Abe Koogler’s new play Blue Skies Process examines the professional dynamics of several co-workers during an unconventional business meeting. Shortly before beginning rehearsals, Koogler spoke with the play’s dramaturg, Jonathan L. Green, to discuss his inspirations for the play.


Jonathan L. Green: Several of your plays examine workspaces, with your characters trying to navigate personal relationships within a professional landscape. Blue Skies Process is set in a seemingly ultra-modern, well-funded start-up. What is it about these workspaces that interests you?

Abe Koogler: I love meetings. Or rather I hate being in meetings, but I love observing them and thinking about them as studies in human dynamics. They are barely concealed power struggles in which every human insecurity and vanity is on display. Anytime I say anything in [that setting], I’m mostly thinking about how I’m coming across and what role I’m playing in the room. And then maybe a third of my thinking is about what would actually be helpful to say. In a professional setting, you’re supposed to maintain a professional demeanor. But of course underneath that professional demeanor are all these unprofessional, baser thoughts and feelings. It’s always interesting to watch characters struggle with the conflict between their “real” self and the self they must project.

“I hate being in meetings, but I love observing them and thinking about them…They are barely concealed power struggles in which every human insecurity and vanity is on display.”

JLG: How long have you been working on Blue Skies Process? What led you to this story?

AK: I was reading a biography of Steve Jobs and thinking about the mythology that builds up around certain companies, and the way their founders become mythical figures. If you read about Job’s life, it has so many mythic elements: the fall from grace, the triumphant return, the life cut short. And of course he’s a mythic figure for a good reason. The iPhone has changed our posture, attention, even the way we walk. Decisions made in a conference room in Cupertino – about, say, the way to open an app, or the shape of the object as a whole – have had an outsized effect on human physiology and psychology. Reading about that company got me thinking about what it means to try and create something new, and to do so in collaboration with other people, which any theater professional will tell you can be incredibly irritating. So this is also a play about people who are very, very irritated with each other.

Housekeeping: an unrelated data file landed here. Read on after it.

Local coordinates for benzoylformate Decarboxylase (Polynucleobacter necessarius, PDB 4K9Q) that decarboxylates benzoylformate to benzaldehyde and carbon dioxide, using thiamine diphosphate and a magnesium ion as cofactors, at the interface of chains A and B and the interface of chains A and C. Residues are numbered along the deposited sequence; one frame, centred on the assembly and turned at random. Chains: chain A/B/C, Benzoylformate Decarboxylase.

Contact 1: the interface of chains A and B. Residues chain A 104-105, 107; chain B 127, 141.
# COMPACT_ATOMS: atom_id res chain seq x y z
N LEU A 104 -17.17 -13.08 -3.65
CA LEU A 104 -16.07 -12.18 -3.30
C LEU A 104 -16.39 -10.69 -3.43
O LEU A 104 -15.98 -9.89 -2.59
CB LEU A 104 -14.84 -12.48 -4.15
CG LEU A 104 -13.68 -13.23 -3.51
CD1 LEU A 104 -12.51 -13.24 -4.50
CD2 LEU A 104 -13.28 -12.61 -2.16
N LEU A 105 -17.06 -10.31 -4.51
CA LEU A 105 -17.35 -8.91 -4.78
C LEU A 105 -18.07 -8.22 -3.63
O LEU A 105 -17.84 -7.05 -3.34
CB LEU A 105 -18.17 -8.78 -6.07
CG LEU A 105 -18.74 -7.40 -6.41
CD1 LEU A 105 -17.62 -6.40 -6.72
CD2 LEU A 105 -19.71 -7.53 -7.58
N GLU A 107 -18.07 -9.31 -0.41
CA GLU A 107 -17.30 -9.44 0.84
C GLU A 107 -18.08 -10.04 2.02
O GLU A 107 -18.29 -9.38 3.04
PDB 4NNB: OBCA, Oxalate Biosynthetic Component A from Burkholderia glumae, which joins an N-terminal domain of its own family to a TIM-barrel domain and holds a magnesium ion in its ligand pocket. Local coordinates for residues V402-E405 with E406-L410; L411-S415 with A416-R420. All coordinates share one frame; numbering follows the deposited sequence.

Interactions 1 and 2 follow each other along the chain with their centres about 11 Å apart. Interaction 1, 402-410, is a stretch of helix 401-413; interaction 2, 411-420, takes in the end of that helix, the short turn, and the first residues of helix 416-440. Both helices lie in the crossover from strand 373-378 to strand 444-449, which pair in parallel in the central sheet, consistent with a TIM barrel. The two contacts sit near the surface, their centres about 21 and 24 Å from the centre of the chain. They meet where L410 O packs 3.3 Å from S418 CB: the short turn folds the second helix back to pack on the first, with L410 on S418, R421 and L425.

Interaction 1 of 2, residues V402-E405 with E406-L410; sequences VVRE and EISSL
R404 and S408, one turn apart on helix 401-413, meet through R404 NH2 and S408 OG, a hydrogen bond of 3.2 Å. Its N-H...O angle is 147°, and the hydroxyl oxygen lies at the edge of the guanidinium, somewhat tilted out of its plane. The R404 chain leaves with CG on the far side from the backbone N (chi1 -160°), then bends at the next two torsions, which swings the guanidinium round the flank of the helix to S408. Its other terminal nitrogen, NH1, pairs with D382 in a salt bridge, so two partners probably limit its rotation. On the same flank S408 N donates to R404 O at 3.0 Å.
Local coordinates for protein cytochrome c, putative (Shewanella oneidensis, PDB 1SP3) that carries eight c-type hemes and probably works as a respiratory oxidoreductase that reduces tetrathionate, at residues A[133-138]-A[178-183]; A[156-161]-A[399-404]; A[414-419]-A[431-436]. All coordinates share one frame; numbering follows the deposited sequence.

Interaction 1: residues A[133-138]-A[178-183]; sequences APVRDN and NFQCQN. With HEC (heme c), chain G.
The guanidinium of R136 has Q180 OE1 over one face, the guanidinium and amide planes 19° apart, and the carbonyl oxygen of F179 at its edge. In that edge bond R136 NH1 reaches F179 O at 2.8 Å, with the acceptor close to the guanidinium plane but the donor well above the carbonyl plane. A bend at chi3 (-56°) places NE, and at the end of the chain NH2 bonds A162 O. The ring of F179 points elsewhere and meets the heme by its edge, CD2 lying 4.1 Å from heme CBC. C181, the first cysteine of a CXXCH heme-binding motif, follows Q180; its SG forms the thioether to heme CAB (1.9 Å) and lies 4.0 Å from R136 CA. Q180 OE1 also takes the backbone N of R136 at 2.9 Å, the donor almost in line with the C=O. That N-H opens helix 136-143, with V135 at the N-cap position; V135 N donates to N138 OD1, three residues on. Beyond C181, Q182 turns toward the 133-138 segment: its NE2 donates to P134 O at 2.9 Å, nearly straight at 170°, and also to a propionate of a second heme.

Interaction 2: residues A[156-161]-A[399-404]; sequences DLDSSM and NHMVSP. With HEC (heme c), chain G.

JLG: Your play also uses to great effect meaningless “corporate speak,” familiar to so many of us. You studied political science at Yale University and worked for a time as a political speech writeranother field rife with inspirational but meaningless language. Did your experience in politics inform your work on Blue Skies Process?

AK: After college, I worked on a campaign where part of my job was to write speeches and radio spots for the candidate. I loved doing it. There were a series of clichés that we used over and over again – “safe streets,” “working families,” “a better future for our kids” – shorthand that gestured at a system of values but really kind of meant nothing. I also worked for a while at a big test-prep company that was tanking. There were constant changes of leadership, and every Friday we’d receive these company-wide e-mails about the turnaround plan. It was called the “Triple Diamond” project or something, and it was incredibly complicated. To communicate what was happening there would be, like, pictures of circles with arrows coming in and out of them superimposed over a square with a line through it. And the picture would be titled something like “Synergestic Dynamics: Functions.” I always felt grateful not to be the one tasked with implementing the Triple Diamond plan.